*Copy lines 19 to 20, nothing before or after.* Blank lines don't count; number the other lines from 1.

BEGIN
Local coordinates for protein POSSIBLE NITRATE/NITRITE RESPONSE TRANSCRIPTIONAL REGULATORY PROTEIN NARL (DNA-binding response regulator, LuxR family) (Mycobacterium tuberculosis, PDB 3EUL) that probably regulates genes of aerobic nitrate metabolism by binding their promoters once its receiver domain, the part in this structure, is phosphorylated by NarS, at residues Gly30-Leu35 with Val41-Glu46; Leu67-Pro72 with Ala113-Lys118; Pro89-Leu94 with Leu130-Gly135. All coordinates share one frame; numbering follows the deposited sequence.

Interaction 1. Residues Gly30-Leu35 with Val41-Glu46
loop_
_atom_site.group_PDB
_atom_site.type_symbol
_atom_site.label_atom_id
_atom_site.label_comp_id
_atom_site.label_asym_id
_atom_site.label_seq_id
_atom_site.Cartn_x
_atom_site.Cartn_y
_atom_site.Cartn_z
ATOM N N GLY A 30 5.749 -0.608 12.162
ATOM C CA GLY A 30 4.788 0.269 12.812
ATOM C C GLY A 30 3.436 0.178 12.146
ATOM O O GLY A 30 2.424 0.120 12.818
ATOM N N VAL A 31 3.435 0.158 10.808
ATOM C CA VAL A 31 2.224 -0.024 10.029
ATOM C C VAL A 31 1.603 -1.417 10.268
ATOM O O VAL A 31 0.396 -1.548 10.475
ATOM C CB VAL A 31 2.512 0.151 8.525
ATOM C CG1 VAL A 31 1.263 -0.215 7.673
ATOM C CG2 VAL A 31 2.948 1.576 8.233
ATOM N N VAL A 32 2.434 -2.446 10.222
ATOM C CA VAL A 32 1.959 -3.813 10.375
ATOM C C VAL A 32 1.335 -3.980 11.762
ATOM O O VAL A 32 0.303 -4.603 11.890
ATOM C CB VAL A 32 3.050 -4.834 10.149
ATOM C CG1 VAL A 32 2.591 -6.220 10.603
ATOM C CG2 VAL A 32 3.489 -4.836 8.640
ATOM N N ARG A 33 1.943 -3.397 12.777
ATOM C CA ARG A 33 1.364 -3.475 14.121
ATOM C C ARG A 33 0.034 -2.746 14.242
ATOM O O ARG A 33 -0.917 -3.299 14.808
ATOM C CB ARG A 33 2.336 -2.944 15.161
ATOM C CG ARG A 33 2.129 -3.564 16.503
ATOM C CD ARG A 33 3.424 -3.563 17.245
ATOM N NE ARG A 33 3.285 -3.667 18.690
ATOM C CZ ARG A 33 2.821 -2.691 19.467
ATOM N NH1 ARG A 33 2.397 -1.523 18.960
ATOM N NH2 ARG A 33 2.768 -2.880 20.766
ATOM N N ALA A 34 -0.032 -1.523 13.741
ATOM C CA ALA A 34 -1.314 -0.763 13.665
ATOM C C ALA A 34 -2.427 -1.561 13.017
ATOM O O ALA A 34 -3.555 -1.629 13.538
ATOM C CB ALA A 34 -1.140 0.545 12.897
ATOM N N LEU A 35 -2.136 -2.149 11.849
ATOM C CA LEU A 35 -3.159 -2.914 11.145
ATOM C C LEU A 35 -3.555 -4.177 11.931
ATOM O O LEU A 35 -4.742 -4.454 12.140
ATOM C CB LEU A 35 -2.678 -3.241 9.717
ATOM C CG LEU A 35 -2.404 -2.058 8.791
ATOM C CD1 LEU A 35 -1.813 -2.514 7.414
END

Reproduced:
ATOM C C VAL A 31 1.603 -1.417 10.268
ATOM O O VAL A 31 0.396 -1.548 10.475